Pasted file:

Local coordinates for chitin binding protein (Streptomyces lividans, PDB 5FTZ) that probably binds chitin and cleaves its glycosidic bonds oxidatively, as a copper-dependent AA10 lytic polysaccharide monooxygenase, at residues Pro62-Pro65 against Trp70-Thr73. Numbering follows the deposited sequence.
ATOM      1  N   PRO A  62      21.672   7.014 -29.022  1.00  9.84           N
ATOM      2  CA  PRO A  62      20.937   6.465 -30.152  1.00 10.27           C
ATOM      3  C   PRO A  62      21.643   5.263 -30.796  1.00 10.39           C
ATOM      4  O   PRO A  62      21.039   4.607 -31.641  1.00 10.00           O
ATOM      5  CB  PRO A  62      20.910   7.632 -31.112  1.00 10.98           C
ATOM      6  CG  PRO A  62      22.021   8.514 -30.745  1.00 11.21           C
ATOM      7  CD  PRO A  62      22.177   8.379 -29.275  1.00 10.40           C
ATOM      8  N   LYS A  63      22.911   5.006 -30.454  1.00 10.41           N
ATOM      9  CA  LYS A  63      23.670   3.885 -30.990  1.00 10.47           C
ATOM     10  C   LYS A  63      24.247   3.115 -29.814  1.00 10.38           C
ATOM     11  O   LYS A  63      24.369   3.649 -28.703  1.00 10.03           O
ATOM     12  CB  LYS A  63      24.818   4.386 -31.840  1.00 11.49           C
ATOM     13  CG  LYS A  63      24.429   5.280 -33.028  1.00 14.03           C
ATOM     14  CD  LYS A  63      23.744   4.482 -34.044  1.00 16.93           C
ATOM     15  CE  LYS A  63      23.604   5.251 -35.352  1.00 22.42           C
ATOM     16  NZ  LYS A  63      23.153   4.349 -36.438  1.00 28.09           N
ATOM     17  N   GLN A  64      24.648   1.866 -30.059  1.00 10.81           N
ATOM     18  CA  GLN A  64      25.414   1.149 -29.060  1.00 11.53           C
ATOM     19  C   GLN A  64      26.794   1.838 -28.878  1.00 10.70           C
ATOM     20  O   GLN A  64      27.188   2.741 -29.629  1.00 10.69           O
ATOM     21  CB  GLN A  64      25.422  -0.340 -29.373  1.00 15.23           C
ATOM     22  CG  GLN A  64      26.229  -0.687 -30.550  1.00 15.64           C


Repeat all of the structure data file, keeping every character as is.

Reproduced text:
Local coordinates for chitin binding protein (Streptomyces lividans, PDB 5FTZ) that probably binds chitin and cleaves its glycosidic bonds oxidatively, as a copper-dependent AA10 lytic polysaccharide monooxygenase, at residues Pro62-Pro65 against Trp70-Thr73. Numbering follows the deposited sequence.
ATOM      1  N   PRO A  62      21.672   7.014 -29.022  1.00  9.84           N
ATOM      2  CA  PRO A  62      20.937   6.465 -30.152  1.00 10.27           C
ATOM      3  C   PRO A  62      21.643   5.263 -30.796  1.00 10.39           C
ATOM      4  O   PRO A  62      21.039   4.607 -31.641  1.00 10.00           O
ATOM      5  CB  PRO A  62      20.910   7.632 -31.112  1.00 10.98           C
ATOM      6  CG  PRO A  62      22.021   8.514 -30.745  1.00 11.21           C
ATOM      7  CD  PRO A  62      22.177   8.379 -29.275  1.00 10.40           C
ATOM      8  N   LYS A  63      22.911   5.006 -30.454  1.00 10.41           N
ATOM      9  CA  LYS A  63      23.670   3.885 -30.990  1.00 10.47           C
ATOM     10  C   LYS A  63      24.247   3.115 -29.814  1.00 10.38           C
ATOM     11  O   LYS A  63      24.369   3.649 -28.703  1.00 10.03           O
ATOM     12  CB  LYS A  63      24.818   4.386 -31.840  1.00 11.49           C
ATOM     13  CG  LYS A  63      24.429   5.280 -33.028  1.00 14.03           C
ATOM     14  CD  LYS A  63      23.744   4.482 -34.044  1.00 16.93           C
ATOM     15  CE  LYS A  63      23.604   5.251 -35.352  1.00 22.42           C
ATOM     16  NZ  LYS A  63      23.153   4.349 -36.438  1.00 28.09           N
ATOM     17  N   GLN A  64      24.648   1.866 -30.059  1.00 10.81           N
ATOM     18  CA  GLN A  64      25.414   1.149 -29.060  1.00 11.53           C
ATOM     19  C   GLN A  64      26.794   1.838 -28.878  1.00 10.70           C
ATOM     20  O   GLN A  64      27.188   2.741 -29.629  1.00 10.69           O
ATOM     21  CB  GLN A  64      25.422  -0.340 -29.373  1.00 15.23           C
ATOM     22  CG  GLN A  64      26.229  -0.687 -30.550  1.00 15.64           C